advantages of poem

Topics: Family, Poetry Pages: 12 (6644 words) Published: October 27, 2014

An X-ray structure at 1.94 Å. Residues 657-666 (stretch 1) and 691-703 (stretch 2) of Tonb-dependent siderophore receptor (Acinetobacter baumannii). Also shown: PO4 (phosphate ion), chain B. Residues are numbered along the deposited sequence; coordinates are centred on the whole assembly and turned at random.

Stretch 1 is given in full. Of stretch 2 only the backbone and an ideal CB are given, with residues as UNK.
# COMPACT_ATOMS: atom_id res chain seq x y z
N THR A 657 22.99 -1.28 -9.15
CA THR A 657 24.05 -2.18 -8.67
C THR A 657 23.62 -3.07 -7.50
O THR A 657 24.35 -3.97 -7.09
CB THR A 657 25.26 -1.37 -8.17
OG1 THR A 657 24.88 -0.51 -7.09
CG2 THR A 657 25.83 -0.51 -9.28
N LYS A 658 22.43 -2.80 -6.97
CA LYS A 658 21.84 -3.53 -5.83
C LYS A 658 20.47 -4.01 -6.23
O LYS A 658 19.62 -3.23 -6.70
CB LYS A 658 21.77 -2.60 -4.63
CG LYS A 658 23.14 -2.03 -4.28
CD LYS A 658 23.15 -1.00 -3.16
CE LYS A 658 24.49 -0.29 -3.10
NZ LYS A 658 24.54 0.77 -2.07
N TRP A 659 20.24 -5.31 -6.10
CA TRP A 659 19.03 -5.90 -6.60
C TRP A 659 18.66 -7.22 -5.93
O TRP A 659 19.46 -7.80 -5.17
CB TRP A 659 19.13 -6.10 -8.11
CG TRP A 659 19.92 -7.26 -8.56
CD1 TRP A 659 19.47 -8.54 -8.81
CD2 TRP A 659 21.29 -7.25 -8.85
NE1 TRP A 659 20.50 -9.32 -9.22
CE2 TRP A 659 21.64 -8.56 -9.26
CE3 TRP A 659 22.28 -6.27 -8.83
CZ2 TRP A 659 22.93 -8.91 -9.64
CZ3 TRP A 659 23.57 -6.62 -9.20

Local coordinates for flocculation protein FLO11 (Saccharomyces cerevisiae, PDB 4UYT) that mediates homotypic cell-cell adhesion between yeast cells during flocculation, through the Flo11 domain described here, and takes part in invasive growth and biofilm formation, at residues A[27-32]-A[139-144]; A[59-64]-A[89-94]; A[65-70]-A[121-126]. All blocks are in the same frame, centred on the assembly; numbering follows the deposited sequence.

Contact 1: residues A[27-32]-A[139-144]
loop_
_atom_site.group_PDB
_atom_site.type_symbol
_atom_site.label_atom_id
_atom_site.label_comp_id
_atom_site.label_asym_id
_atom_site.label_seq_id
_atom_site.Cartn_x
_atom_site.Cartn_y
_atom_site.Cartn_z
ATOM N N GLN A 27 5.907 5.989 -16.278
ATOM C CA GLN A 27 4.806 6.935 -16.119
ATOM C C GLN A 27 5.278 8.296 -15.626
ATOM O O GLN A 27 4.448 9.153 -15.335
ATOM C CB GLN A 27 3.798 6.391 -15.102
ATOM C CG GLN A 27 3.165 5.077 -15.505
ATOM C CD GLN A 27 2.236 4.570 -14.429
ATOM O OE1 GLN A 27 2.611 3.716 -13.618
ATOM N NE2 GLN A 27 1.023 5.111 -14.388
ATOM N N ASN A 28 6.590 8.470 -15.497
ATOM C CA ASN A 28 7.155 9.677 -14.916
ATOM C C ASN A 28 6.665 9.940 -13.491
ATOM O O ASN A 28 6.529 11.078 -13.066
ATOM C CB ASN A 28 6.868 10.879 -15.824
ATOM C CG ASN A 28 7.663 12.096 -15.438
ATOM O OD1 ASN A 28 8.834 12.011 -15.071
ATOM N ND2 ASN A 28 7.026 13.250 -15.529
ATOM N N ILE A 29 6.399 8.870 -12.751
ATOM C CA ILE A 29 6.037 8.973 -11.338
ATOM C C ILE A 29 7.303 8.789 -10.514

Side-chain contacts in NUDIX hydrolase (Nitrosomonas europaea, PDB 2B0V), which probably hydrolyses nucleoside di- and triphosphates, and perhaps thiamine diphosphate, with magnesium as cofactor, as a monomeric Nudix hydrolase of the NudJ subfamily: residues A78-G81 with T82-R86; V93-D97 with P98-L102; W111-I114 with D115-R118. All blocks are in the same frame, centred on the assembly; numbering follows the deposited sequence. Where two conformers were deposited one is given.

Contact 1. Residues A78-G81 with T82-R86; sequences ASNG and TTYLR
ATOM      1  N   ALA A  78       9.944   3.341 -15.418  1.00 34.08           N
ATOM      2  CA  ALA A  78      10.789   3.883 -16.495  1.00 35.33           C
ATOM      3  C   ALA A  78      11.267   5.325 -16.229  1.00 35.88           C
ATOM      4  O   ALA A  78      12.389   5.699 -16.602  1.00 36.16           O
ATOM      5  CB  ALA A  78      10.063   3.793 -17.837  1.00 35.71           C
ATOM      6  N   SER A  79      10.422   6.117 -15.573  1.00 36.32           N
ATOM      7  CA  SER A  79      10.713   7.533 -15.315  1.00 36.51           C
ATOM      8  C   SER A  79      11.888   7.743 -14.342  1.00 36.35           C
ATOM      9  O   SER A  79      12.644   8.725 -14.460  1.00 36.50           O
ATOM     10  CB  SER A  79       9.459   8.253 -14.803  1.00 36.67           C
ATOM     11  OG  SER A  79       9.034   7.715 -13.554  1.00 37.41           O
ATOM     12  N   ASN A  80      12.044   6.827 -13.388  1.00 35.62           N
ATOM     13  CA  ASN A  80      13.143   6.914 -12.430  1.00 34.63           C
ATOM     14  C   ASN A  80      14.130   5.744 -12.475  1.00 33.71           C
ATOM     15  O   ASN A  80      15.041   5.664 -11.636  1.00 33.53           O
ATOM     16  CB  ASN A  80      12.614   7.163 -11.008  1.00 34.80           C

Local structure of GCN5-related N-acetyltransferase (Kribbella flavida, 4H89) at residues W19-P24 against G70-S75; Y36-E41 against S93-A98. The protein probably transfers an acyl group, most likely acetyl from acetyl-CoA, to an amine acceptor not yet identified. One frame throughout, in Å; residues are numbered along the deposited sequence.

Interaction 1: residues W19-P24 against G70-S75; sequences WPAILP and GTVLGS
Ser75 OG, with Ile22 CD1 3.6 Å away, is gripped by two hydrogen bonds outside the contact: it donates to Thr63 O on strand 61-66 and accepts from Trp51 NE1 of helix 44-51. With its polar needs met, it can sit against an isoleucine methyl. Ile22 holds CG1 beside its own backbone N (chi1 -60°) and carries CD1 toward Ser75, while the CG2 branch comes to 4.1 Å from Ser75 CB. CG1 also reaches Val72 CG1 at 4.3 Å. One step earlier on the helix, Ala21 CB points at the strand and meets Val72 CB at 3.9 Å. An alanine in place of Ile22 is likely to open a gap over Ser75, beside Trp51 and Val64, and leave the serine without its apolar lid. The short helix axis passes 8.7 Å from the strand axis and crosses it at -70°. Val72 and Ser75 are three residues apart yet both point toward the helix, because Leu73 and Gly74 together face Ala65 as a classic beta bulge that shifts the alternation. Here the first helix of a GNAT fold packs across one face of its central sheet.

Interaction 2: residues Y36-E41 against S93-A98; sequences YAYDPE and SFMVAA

YEAR 12 POETRY Preparing for Achievement Standard 90378 (2.4) assessed in the external exams through an essay and worth 3 credits. Read it Say it out loud Talk about it Study it Think about it listen to it Write about it Enjoy it phmulqueen@papatoetoehigh.school.nz CONTENTS Introduction to the achievement standard How to approach a poem p3 How to annotate a poem p4 Writing about style and language p5 Sample NCEA questions with criteria p6 Poems from New Zealand Tihei Mauriora p8 Bred in South Auckland p9 Race Relations p10 Poems from the Pacific Fings da kirls should know p11 My Dog p12 Wild Dogs under my skirt p13 A Book and a Pen p14 You, the Choice of my Parents p15 Poems from other cultures Island man p16 Half-caste p17 Search for my Tongue p18 Presents from my aunt in Pakistan p19 What were they like 20 APPROACHING A POEM Dont worry a poem is not a puzzle that must be deciphered completely before you get the right answer. A poet spends a lot of time choosing exactly the best words for her/his poem. You may not understand them all or be able to see why they were chosen. That doesnt mean you cannot understand the idea that the poet is trying to share. And some poems you may be asked to read are written by and for people who have a lot more experience of life than you do at the moment. You can enjoy and understand parts of a poem without fully grasping it all. Always read a poem lots of times. And try to read it aloud. The first poetry was meant to be spoken aloud or read aloud, just like childrens poems and stories. And read to the punctuation. Often an idea is not contained in each separate line. Decide what you think the poem is generally about. There may be a simple surface meaning and a deeper one too. Do this before you begin to look at the way the poet has chosen words and images, has used figures of speech and layout, to deliver that meaning. Sometimes the title can hint at the theme of a poem. Look at the poem in more detail. Always ask yourself why the poet chose those particular words. Often you will be asked questions that guide you towards particular things like figures of speech (simile, metaphor, sound devices), parts of speech (nouns, verbs, adjectives), pattern (rhythm, rhyme, sentence structure). At this level it is important that you are able to recognise and name the devices used, but much more important that you can comment on their effect in terms of the poem as a whole. Respond. Think about why you enjoyed the poem. Was it humnorous Was it relevant to your life Poems mean different things to different people. Your personal response may be different from your classmates but it is just as valid. Dont worry. Relax and enjoy as much poetry as you can. Read some for pleasure. Annotating a poem A useful way to understand and appreciate a poem is to place a copy of it in the middle of a sheet of paper and annotate your ideas around it Read the poem aloud if possible or alternatively listen to someone else read it. Read the poem to yourself several more times as you get confident with is vocabulary, rhythm and flow. Using a quality dictionary, look up the meaning of any words you are unsure of. Annotate these definitions. A dictionary often gives several meanings for a word so you need to pick the meaning that fits the poem. Look for the subject the poets attitude towards the subject, often revealed as tone the theme. Then look for images created by use of figures of speech perhaps effective words (diction, vocabulary) patterns like sentence structure, verses, rhyme Then ask yourself What do I think about the poem and its ideas Here is one of the poems from this booklet it has been annotated for you. Island Man by Grace Nichols Island Man (for a Caribbean island man in London who still wakes up to the sound of the sea) Morning and island man wakes up to the sound of blue surf in his head the steady breaking and wombing wild seabirds...
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